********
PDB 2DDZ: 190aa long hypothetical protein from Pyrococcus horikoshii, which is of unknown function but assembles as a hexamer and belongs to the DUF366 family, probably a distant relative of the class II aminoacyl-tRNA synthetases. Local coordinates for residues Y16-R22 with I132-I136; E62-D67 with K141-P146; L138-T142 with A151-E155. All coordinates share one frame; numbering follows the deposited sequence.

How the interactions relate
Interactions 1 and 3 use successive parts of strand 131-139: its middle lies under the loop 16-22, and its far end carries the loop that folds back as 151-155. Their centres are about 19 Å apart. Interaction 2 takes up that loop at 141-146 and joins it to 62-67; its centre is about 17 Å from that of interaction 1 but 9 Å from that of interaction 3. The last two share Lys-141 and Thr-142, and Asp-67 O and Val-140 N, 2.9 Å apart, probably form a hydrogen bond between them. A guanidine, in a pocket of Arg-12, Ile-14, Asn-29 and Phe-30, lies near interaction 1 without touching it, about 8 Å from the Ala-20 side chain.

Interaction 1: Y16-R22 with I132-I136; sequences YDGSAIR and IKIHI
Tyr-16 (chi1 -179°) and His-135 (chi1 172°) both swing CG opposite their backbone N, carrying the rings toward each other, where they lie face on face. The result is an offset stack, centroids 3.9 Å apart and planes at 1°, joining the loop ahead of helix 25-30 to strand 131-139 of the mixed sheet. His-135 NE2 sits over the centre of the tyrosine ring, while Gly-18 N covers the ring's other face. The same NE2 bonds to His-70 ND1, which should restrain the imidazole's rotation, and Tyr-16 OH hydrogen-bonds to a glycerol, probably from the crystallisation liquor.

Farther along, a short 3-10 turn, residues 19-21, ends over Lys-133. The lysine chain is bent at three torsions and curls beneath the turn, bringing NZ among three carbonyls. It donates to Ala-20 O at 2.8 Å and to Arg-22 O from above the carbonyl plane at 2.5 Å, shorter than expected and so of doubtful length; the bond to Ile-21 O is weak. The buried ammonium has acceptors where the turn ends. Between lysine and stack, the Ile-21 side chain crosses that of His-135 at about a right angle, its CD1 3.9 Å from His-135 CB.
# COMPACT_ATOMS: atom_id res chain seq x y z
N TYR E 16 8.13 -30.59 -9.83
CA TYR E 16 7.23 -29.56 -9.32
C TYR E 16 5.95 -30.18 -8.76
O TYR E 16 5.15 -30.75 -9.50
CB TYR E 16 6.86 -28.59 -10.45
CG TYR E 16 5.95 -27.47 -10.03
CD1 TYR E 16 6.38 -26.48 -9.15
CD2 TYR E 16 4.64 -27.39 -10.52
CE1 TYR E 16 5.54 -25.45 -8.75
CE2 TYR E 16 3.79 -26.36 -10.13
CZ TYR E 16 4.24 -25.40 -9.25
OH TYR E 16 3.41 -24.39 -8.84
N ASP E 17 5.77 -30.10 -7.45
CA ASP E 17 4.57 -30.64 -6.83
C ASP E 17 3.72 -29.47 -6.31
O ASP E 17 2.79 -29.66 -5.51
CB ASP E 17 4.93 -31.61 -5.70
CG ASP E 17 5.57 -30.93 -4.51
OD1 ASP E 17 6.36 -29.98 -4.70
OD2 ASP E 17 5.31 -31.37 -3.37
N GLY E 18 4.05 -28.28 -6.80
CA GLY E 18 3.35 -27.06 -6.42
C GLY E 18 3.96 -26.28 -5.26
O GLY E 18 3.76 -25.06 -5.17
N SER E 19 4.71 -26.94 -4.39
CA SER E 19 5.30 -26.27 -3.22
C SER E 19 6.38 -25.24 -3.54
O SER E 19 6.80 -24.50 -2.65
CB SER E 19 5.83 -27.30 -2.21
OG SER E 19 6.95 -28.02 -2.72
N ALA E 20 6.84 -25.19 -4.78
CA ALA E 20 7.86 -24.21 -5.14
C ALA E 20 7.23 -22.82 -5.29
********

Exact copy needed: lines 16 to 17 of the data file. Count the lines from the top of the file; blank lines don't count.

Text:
CE1 TYR E 16 5.54 -25.45 -8.75
CE2 TYR E 16 3.79 -26.36 -10.13